This item has been sold, but you can get on the Waitlist to be notified if another example becomes available, or purchase a digital scan.

1864 Magnus Bird's Eye View of Harewood Hospital, Washington D.C.

Harewood Hospital, Washington D.C. - Main View

1864 Magnus Bird's Eye View of Harewood Hospital, Washington D.C.


Union hospital during the Civil War.


Harewood Hospital, Washington D.C.
  1864 (dated)     11.75 x 17 in (29.845 x 43.18 cm)


This is an 1864 bird's eye view of Harewood General Hospital by Charles Magnus. Harewood General Hospital was a pavilion-style hospital operated by the United States during the American Civil War to render care for Union personnel, which was in operation from September 4, 1862, to May 5, 1866. The view shows the V-shaped layout of the Hospital's barracks-like wards, as well as an array of orderly tents extending across fields and into the neighboring woods. (The site of the hospital can be found east of Georgia Avenue NW north of the Glenwood Cemetery and south of the Armed Forces Retirement Home. Washington Hospital Center, the Washington DC VA Medical Center and the Children's National Medical Center can be found there now.)
Innovations in Military Medicine
Harewood Hospital was part of the rapid expansion of Union military medicine developed to meet the unprecedented need for medical services resulting from the horrific casualties that characterized the American Civil War. The United States peacetime army had only 113 doctors on staff, nearly a quarter of which joined the secessionists. By the end of the war, the Union Army had more than twelve thousand doctors. Before the war, the only hospital in Washington, DC, was a two-story six-room building. The July 1861 was a small affair compared with the war's eventual bloodbaths, but even that outstripped the medical systems in place. The military had no ambulance corps, and the civilian ambulance drivers fled with the battle's first shots. Abandoned ambulances were commandeered by healthy soldiers fleeing back to Washington, DC. Wounded soldiers, on the other hand, lay on the battlefield for days. By the battle of Antietam - weeks after Harewood was established - the Union had developed a network of 71 field hospitals, channeling wounded to larger general hospitals, like Harewood. These were situated in large cities, and soldiers were transported there from the field hospitals by train or ship. At the end of the war, there were about 400 hospitals with about 400,000 beds. Harewood alone had nine wards of 63 beds each totaling 945 beds, with as many as 312 additional tents added to expand capacity to 1,872 beds.

The situation of Harewood in the capital made it easily accessible to visiting notables, among whom were President Abraham Lincoln, Mary Todd Lincoln, and Walt Whitman.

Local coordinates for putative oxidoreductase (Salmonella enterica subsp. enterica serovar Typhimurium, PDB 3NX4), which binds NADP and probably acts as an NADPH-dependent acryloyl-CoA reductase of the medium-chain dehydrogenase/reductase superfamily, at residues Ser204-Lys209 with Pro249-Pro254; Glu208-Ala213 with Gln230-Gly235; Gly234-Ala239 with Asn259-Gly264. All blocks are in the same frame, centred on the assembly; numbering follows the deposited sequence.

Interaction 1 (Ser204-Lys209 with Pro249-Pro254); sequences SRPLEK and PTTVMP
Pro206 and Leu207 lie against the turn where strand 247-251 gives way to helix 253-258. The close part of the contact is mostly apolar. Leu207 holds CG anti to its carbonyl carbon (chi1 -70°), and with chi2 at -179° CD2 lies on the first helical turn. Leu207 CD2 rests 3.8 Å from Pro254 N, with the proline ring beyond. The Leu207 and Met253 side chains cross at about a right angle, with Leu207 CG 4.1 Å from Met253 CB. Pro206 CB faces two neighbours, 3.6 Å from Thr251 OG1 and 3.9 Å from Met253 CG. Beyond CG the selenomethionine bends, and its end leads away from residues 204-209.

Publication History and Census
During the War, Charles Magnus printed views of many of the Union hospitals and camps both in the form of letterhead writing paper and envelopes and also as separately issued prints such as this. These were very often the only visual records families would have of the places where their loved ones in the military were stationed, but while they were popular they survive poorly, seldom enjoying archival treatment. Consequently, this view is rare. We see only four examples catalogued in OCLC, at the American Antiquarian Society Library, the Boston Athenaeum, The University of California at Davis, and the Clements Library at the University of Michigan.


Charles Magnus (1826 - 1900) was a New York City based stationer, illustrator, bookseller, and map and print publisher active in the middle to late 19th century. Magnus was born in Elberfeld, Germany, as Julian Carl Magnus. Fleeing the March Revolution in Germany, the Magnus family immigrated to New York City in 1848. In New York, Charles' brother Carl Emil had already established himself as the editor of a German weekly newspaper, Deutsche Schnellpost. It was through his brother that Magnus learnt the printing and publishing trade. The earliest work to bear the Magnus inscription dated to the 1850s and includes various pictorial broadsides and maps intended to commemorate important events - the most notable for map enthusiasts being his 1855 map of New York commemorating the '79th Year of Independence of the United States'. During the 1860s and years of the American Civil War, Magnus, through various political connections, became one of the few illustrators with unrestricted access to Union military camps. He is consequently particularly well known for his authentic view of Civil War cities, personages, and events. Following the war, Magnus began to develop a prosperous business creating and selling panoramic city views, song sheets, and patriotic envelopes. In all Charles Magnus, with over 1000 known works, was one of the most prolific American printers of broadsides and other lithographs. More by this mapmaker...


Average. Several surface mends with minor loss to border, else a very attractive example.


OCLC 191117539. Reilly, R., MD 'Medical and surgical care during the American Civil War, 1861–1865' in Proceedings of the Baylor University Medical Center, 2016 Apr; 29(2): 138–142.